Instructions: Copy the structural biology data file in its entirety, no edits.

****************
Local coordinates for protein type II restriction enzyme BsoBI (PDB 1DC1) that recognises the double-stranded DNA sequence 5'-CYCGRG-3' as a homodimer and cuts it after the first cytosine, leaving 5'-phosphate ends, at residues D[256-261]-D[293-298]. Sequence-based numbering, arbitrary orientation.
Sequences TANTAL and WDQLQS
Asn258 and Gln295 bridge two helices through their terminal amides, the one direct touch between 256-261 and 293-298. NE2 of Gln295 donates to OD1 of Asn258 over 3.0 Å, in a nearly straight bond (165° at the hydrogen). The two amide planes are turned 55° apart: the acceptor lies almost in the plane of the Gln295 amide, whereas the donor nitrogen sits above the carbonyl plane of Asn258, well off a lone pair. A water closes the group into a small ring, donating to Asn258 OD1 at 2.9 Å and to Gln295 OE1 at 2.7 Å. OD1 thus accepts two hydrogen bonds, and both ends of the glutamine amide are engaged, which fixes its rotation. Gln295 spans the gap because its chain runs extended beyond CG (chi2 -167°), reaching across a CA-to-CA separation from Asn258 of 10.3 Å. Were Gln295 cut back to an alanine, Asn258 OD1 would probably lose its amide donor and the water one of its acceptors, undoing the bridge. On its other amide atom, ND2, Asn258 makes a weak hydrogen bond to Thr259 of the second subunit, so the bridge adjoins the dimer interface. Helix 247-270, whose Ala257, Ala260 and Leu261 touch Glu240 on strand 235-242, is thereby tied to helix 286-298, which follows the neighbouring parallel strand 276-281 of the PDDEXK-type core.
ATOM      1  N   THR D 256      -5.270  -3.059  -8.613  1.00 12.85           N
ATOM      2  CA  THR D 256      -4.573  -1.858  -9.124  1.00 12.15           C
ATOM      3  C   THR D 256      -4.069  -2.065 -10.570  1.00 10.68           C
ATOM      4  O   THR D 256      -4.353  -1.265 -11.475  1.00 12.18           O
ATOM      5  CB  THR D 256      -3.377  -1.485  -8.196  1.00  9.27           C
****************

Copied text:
Local coordinates for protein type II restriction enzyme BsoBI (PDB 1DC1) that recognises the double-stranded DNA sequence 5'-CYCGRG-3' as a homodimer and cuts it after the first cytosine, leaving 5'-phosphate ends, at residues D[256-261]-D[293-298]. Sequence-based numbering, arbitrary orientation.
Sequences TANTAL and WDQLQS
Asn258 and Gln295 bridge two helices through their terminal amides, the one direct touch between 256-261 and 293-298. NE2 of Gln295 donates to OD1 of Asn258 over 3.0 Å, in a nearly straight bond (165° at the hydrogen). The two amide planes are turned 55° apart: the acceptor lies almost in the plane of the Gln295 amide, whereas the donor nitrogen sits above the carbonyl plane of Asn258, well off a lone pair. A water closes the group into a small ring, donating to Asn258 OD1 at 2.9 Å and to Gln295 OE1 at 2.7 Å. OD1 thus accepts two hydrogen bonds, and both ends of the glutamine amide are engaged, which fixes its rotation. Gln295 spans the gap because its chain runs extended beyond CG (chi2 -167°), reaching across a CA-to-CA separation from Asn258 of 10.3 Å. Were Gln295 cut back to an alanine, Asn258 OD1 would probably lose its amide donor and the water one of its acceptors, undoing the bridge. On its other amide atom, ND2, Asn258 makes a weak hydrogen bond to Thr259 of the second subunit, so the bridge adjoins the dimer interface. Helix 247-270, whose Ala257, Ala260 and Leu261 touch Glu240 on strand 235-242, is thereby tied to helix 286-298, which follows the neighbouring parallel strand 276-281 of the PDDEXK-type core.
ATOM      1  N   THR D 256      -5.270  -3.059  -8.613  1.00 12.85           N
ATOM      2  CA  THR D 256      -4.573  -1.858  -9.124  1.00 12.15           C
ATOM      3  C   THR D 256      -4.069  -2.065 -10.570  1.00 10.68           C
ATOM      4  O   THR D 256      -4.353  -1.265 -11.475  1.00 12.18           O
ATOM      5  CB  THR D 256      -3.377  -1.485  -8.196  1.00  9.27           C